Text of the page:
Fishery managers from Michigan, New York, Ohio, Ontario, and Pennsylvania have released an updated walleye management plan for Lake Erie.
The plan, which is an update of the original plan of 2005, sets new fishery goals and objectives for walleye (also known as pickerel), one of Lake Erie’s most important commercial and recreational species.
The plan is the result of extensive stakeholder and manager input through a process known as the Lake Erie Percid Management Advisory Group, or LEPMAG.
The Lake Erie Walleye Management Plan provides a brief history of walleye management in Lake Erie and reports on the status of the species. The plan also defines key reference points and harvest control rules to be used by the Lake Erie Committee to establish an annual total allowable catch recommendation, or “TAC.”
The overall goal is to ensure the long-term sustainability of the walleye fishery on Lake Erie. The plan and objectives were developed through the LEPMAG progress and represent the consensus of commercial and recreational fishers and management agencies.
In Lake Erie, walleye are managed under a quota-setting process that takes into account natural fluctuations of fish stocks and the socio-economic needs of the five state and provincial jurisdictions that share the lake.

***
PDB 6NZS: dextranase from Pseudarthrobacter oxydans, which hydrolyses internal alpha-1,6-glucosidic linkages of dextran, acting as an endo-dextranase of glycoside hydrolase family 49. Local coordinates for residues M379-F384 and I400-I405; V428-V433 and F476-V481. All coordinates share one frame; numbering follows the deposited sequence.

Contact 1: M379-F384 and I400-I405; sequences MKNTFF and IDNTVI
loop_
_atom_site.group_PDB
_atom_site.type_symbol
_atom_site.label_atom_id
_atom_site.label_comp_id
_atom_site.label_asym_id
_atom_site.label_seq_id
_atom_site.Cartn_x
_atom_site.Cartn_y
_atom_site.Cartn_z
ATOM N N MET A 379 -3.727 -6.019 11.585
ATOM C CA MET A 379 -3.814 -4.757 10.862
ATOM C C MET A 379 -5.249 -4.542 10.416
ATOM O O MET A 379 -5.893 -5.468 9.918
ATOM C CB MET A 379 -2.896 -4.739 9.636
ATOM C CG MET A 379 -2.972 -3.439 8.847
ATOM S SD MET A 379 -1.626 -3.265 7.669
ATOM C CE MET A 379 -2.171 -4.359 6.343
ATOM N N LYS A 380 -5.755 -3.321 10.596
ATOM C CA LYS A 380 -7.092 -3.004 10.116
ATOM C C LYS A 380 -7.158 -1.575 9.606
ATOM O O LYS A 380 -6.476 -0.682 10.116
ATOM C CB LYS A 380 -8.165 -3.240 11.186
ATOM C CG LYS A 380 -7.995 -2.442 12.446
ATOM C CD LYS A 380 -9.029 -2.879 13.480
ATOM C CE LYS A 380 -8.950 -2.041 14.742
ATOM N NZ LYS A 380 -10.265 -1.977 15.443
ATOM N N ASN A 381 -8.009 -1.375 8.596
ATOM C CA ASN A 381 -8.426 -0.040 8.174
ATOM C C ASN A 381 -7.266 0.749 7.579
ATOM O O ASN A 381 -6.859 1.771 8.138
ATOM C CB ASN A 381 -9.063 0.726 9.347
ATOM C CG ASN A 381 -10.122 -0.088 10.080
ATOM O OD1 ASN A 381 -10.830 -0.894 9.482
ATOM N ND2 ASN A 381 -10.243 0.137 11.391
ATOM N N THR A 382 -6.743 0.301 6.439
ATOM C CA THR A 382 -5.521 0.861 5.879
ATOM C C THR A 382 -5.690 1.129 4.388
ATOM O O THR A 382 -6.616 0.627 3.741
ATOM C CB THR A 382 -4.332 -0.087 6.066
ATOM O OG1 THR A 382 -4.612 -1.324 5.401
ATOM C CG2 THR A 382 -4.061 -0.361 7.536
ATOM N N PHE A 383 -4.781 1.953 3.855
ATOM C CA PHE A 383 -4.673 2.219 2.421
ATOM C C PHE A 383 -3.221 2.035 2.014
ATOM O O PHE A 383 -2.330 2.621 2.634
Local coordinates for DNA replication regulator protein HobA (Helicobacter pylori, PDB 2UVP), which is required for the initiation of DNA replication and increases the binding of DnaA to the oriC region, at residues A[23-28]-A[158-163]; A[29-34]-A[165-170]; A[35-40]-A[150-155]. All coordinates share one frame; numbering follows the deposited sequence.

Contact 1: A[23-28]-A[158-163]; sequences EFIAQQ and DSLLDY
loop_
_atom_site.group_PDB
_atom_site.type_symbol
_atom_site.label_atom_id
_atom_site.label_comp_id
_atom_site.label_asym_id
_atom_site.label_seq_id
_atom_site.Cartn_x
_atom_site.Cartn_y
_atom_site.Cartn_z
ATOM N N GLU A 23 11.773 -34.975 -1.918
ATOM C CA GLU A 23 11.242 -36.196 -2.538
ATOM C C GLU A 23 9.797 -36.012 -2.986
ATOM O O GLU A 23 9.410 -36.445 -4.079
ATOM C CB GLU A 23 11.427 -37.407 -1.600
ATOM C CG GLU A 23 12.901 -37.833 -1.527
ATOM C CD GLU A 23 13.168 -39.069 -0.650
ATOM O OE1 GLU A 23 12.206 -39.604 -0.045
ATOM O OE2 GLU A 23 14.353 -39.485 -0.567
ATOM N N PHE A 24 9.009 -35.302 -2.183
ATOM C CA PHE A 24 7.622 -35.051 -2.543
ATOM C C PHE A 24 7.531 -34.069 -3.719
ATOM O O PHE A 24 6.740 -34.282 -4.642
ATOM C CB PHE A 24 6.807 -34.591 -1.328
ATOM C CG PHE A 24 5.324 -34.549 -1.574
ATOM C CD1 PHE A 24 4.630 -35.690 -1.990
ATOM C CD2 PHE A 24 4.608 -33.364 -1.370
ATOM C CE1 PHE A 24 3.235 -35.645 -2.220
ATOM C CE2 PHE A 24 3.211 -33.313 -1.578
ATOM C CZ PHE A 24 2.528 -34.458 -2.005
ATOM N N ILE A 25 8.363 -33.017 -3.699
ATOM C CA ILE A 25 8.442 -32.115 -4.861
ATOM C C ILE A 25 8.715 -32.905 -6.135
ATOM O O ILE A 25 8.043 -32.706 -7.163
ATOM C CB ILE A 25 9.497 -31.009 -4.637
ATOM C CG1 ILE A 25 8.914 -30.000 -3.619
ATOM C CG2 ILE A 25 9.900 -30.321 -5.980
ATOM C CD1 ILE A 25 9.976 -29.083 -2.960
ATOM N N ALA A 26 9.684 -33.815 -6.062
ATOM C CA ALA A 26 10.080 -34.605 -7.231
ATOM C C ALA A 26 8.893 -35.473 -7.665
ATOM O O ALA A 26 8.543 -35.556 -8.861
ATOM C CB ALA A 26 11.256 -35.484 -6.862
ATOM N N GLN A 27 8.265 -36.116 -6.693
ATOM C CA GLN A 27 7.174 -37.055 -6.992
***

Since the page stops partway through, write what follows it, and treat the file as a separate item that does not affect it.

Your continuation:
Lake Erie walleye are managed as common fish stocks, and the jurisdictions, through management and technical committees, meet on a regular basis to understand the state of walleye in the lake, to share science and data, and to reach consensus on a TAC.
The individual jurisdictions are free to allocate their fishery as they see fit, pursuant to the TAC. Ontario allocates most of its portion of the TAC to the commercial fishery while American states allocate their portion to the recreational fishery.
The TAC-setting process occurs through a bi-national forum called the Lake Erie Committee, which operates under the Joint Strategic Plan for Management of Great Lakes Fisheries as facilitated by the Great Lakes Fishery Commission.
The plan is available at:
source: Great Lakes Fishery Commission